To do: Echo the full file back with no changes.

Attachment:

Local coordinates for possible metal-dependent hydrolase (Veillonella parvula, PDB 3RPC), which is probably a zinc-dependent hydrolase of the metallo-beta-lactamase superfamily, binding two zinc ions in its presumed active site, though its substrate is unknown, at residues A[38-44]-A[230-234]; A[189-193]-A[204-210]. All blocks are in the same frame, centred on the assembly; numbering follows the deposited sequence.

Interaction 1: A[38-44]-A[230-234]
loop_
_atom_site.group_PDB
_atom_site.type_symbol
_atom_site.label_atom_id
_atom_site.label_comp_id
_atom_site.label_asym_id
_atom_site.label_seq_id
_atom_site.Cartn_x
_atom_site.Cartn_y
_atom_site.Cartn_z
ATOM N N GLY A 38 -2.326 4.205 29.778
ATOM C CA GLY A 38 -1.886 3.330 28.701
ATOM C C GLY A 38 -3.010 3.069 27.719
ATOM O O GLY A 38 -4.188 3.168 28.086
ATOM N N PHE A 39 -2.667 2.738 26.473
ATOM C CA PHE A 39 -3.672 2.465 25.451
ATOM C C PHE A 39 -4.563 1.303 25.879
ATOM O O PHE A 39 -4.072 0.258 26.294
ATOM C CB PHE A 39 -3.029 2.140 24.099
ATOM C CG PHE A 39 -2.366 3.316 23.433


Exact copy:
Local coordinates for possible metal-dependent hydrolase (Veillonella parvula, PDB 3RPC), which is probably a zinc-dependent hydrolase of the metallo-beta-lactamase superfamily, binding two zinc ions in its presumed active site, though its substrate is unknown, at residues A[38-44]-A[230-234]; A[189-193]-A[204-210]. All blocks are in the same frame, centred on the assembly; numbering follows the deposited sequence.

Interaction 1: A[38-44]-A[230-234]
loop_
_atom_site.group_PDB
_atom_site.type_symbol
_atom_site.label_atom_id
_atom_site.label_comp_id
_atom_site.label_asym_id
_atom_site.label_seq_id
_atom_site.Cartn_x
_atom_site.Cartn_y
_atom_site.Cartn_z
ATOM N N GLY A 38 -2.326 4.205 29.778
ATOM C CA GLY A 38 -1.886 3.330 28.701
ATOM C C GLY A 38 -3.010 3.069 27.719
ATOM O O GLY A 38 -4.188 3.168 28.086
ATOM N N PHE A 39 -2.667 2.738 26.473
ATOM C CA PHE A 39 -3.672 2.465 25.451
ATOM C C PHE A 39 -4.563 1.303 25.879
ATOM O O PHE A 39 -4.072 0.258 26.294
ATOM C CB PHE A 39 -3.029 2.140 24.099
ATOM C CG PHE A 39 -2.366 3.316 23.433